This Initiative Is Helping to Offset Overuse on Colorado’s Highest Peaks

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Hikers stand along the top of a ridgeline, looking and pointing every which way under a bright-blue sky.

Like many Coloradans, Ben Hanus was on a mission to bag some fourteeners. Unlike many Coloradans, his incentive to summit the 14,000-foot peaks wasn’t personal; it was about preservation. From 2011 to 2013, Hanus served as the sustainable trails coordinator for the Colorado Fourteeners Initiative (CFI), a role that led him up 42 of the […]

The post This Initiative Is Helping to Offset Overuse on Colorado’s Highest Peaks appeared first on REI Co-op Journal.

Hikers stand along the top of a ridgeline, looking and pointing every which way under a bright-blue sky.

Like many Coloradans, Ben Hanus was on a mission to bag some fourteeners. Unlike many Coloradans, his incentive to summit the 14,000-foot peaks wasn’t personal; it was about preservation.

From 2011 to 2013, Hanus served as the sustainable trails coordinator for the Colorado Fourteeners Initiative (CFI), a role that led him up 42 of the state’s highest peaks to collect data about the condition of the routes leading to their summits. In 2015, his efforts caused the nonprofit to develop the state’s first-ever Fourteener Report Card, giving interested parties—land managers, policy makers, stewardship groups and recreationists—insight into what it would take to protect the peaks for decades to come.

In the past fifteen years, Colorado’s population has grown by approximately two million. The CFI estimates that at least 334,000 people now hike the trails that lead to the top of Colorado’s more than 50 fourteeners, or peaks higher than 14,000 feet, each year. Though the data has some concerned that the fourteeners are being loved to death, the Colorado Fourteeners Initiative believes they can use the report cards, and the awareness they’ve raised, to help offset that use.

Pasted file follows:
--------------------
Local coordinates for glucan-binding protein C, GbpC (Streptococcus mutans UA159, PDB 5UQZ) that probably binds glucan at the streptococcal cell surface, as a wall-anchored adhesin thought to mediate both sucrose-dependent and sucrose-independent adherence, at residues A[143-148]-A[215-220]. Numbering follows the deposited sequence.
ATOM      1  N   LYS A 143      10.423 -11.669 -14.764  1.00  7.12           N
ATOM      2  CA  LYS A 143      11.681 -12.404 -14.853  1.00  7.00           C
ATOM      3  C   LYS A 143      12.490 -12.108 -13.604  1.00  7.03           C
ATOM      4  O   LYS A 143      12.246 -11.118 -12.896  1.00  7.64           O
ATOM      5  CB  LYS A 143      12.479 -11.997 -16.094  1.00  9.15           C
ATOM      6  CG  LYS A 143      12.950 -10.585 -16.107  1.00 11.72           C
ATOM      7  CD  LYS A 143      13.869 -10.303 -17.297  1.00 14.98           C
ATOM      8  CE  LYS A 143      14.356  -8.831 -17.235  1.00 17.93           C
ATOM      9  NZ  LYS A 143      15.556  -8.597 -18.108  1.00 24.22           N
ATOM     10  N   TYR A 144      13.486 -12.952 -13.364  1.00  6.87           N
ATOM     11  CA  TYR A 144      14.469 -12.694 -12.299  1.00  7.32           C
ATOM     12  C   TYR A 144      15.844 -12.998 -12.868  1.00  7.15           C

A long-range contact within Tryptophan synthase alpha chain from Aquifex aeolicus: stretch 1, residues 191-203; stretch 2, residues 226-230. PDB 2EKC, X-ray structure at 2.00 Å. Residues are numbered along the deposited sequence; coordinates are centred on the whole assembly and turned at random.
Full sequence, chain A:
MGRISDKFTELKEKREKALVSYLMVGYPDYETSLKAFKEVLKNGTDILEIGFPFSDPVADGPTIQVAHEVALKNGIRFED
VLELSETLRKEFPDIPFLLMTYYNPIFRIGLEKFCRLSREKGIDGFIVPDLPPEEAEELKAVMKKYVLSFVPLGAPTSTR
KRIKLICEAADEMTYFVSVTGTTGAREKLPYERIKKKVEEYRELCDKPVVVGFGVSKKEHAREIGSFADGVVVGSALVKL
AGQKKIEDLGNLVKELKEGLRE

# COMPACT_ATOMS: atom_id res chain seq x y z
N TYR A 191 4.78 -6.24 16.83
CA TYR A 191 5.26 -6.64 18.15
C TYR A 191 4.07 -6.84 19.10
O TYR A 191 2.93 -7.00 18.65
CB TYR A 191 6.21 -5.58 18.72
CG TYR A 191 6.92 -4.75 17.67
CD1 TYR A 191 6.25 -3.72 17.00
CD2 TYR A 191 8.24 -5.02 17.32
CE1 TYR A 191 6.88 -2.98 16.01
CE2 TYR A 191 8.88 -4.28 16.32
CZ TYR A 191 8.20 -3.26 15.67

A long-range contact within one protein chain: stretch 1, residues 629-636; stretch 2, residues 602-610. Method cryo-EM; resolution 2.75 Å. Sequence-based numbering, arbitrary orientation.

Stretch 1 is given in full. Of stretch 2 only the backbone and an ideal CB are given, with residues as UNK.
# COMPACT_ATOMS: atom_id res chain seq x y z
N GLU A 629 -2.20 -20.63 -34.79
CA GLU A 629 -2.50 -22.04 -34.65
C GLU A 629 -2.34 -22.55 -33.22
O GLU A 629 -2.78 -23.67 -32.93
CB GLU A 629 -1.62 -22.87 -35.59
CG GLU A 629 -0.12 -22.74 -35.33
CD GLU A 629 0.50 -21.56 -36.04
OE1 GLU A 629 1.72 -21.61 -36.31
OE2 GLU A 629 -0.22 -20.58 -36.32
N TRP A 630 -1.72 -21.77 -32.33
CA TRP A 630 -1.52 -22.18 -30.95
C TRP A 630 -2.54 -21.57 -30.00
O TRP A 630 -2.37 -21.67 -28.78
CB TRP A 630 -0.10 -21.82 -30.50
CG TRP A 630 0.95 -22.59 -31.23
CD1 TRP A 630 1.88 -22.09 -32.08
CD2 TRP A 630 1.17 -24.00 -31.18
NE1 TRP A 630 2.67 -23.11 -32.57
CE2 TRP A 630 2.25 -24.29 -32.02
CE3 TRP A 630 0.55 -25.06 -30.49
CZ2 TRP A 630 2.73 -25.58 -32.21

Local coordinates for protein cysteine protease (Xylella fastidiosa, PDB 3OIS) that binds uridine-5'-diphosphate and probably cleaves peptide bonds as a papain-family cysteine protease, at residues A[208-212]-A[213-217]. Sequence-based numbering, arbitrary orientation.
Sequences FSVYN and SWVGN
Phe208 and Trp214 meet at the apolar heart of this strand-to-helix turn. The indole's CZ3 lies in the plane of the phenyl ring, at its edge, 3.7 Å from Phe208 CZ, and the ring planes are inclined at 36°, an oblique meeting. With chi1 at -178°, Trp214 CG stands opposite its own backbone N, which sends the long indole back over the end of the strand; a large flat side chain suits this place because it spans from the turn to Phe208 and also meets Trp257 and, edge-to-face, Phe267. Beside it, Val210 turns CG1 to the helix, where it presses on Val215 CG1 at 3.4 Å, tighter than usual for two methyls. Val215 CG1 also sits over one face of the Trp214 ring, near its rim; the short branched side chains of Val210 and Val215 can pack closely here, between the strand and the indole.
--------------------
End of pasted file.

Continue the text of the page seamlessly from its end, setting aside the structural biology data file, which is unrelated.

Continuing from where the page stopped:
Bad Grades

Back in 2011, when Hanus was just beginning to inventory the fourteeners, only 27 of the 42 mountains surveyed had planned, constructed routes leading to the summit. The other 16 were considered “unplanned,” meaning that the trails, though heavily trodden, were likely created by years of recreationists hiking the fourteeners, rather than by officials of the U.S. Forest Service or another stewardship group.

Hanus set about evaluating each summit trail based on its features (including retaining walls, staircases, drainage systems) and issues (like erosion, trail widening). Then, he rated the condition of each route’s features and issues and noted what action was required.

At the end of his data collection, Hanus assigned a letter grade and a dollar sign to each route, reflecting what it would cost to bring the route to ideal conditions. CFI compiled this information into the Fourteener Report Card and the numbers were immediately clear: While the peaks with planned, constructed summit trails were holding up better than the fourteeners without, there was a lot of work to be done ($6 million worth of work for the trails with planned, constructed routes, and $18 million for the trails with unplanned trails to the top).